Tuesday, June 28, 2011

How can I teach my “teenager” to be polite?

All parents hope that their child will be the kid on the bus that says “excuse me.” But how do you make that happen when your child is never polite around you?
Last week I talked about modeling the polite behaviors you want your child to learn from infancy. However, what if your child is no longer so young? What if your nine year old and rarely looks you in the eye, let alone EVER willingly says Please? Will modeling behavior actually work? In this case, being the example of politeness for your child is just the first step.

Many parents can get on board when I say you should not require your four year old to say please and thank you. However, I strongly believe that it should continue with older children as well. If your twelve year old child needs or wants something from you and asks you without using polite words or tone, most parents would naturally react with frustration telling him that he has to change his attitude and words.
However, this won’t help your child want to say please or thank you. It won’t even help him understand why he should say them. What it does is create a power struggle between you and your child. I don’t know about you, but I have enough power struggles with my pre-teenagers.
This conflict did not exist before you made the demand. You have now made the issue about obeying you instead of learning to be grateful. Now, if your child refuses to obey, you have to make a choice between not following through and disciplining him. Why do that to yourself and your child?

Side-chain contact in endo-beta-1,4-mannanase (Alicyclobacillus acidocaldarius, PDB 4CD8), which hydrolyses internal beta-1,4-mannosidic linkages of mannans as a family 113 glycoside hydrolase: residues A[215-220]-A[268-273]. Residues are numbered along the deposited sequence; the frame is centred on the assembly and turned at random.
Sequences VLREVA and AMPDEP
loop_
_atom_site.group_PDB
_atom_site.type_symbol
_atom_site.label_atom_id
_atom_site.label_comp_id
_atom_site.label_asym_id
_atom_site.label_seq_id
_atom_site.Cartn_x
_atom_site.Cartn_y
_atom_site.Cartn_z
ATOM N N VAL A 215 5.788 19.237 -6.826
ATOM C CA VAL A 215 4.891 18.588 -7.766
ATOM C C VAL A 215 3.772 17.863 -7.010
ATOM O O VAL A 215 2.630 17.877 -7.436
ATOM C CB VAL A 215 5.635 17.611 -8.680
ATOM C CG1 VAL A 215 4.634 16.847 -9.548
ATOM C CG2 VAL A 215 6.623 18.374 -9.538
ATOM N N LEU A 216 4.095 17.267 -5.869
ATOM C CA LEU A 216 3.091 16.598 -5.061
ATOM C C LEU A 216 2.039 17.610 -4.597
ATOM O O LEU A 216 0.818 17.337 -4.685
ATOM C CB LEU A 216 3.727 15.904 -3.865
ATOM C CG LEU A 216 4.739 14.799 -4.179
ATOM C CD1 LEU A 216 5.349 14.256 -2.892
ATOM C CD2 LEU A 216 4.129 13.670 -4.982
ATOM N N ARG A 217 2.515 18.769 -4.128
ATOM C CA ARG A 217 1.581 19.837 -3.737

There are a few words and phrases that CAN aide you in the endeavor of creating gratitude and courtesy in your child. “I like to be asked,” “Please talk to me like I am someone you care about,” and “I try to use polite words when I talk to you, and I would appreciate it if you try to as well” are just a few things you can say AS you respond to your child’s request. These phrases can take the place of “what do you say” so that when transitioning to this new way of looking at teaching politeness and gratitude, you have something to say.
When you make the choice to not require your child to say please and thank you, the biggest stumbling block will be when you are in public. You will feel every eye on you the moment everyone expects you to utter “what do you say.” Instead thank the person FOR your child or repeat the request with a please. This will do 2 things. One it will relieve some of the pressure you feel to make your child say it. Two it continues to model the behavior for him.
Not every family has religious traditions, but even those that don’t can incorporate gratefulness for at the dinner table. It does not need to be a forced “let’s go around the table” kind of event. It can be spontaneous and start with you. Just talk about your day and in the course of discussion say what you appreciate about your life. This habit, consistently performed will at least teach children there are things to be grateful for in everyday life.
The truth is that it is up to your child to take these cues and learn from them. You can provide the atmosphere, explanation and examples of gratitude, but your child needs to choose for himself if he is going to show politeness. Making him say thank you does not make him feel thankful.

As parents and caregivers it is analogizing to watch your child show little gratitude to yourself and those around him. Check back next week and I will talk about how peer pressure affects your child's lack of civility.


Sherri Boles-Rogers said...

so true, so true. I'm glad you brought in the piece about the pressure parents feel to have their children be models of kindness and respect in public. It's often so much about us, and not about what is the best example for our children. I wholeheartedly agree that modeling and requests work better than prompting and demands. Thanks for another article to ponder. I look forward to the next one.

Anonymous said...

My teenager can't stop being rude to me and my younger son. Even with this article, his attitude hasn't changed. I don't think it's the advice, it's just how my son acts. I do feel this could help other teens who act like mine.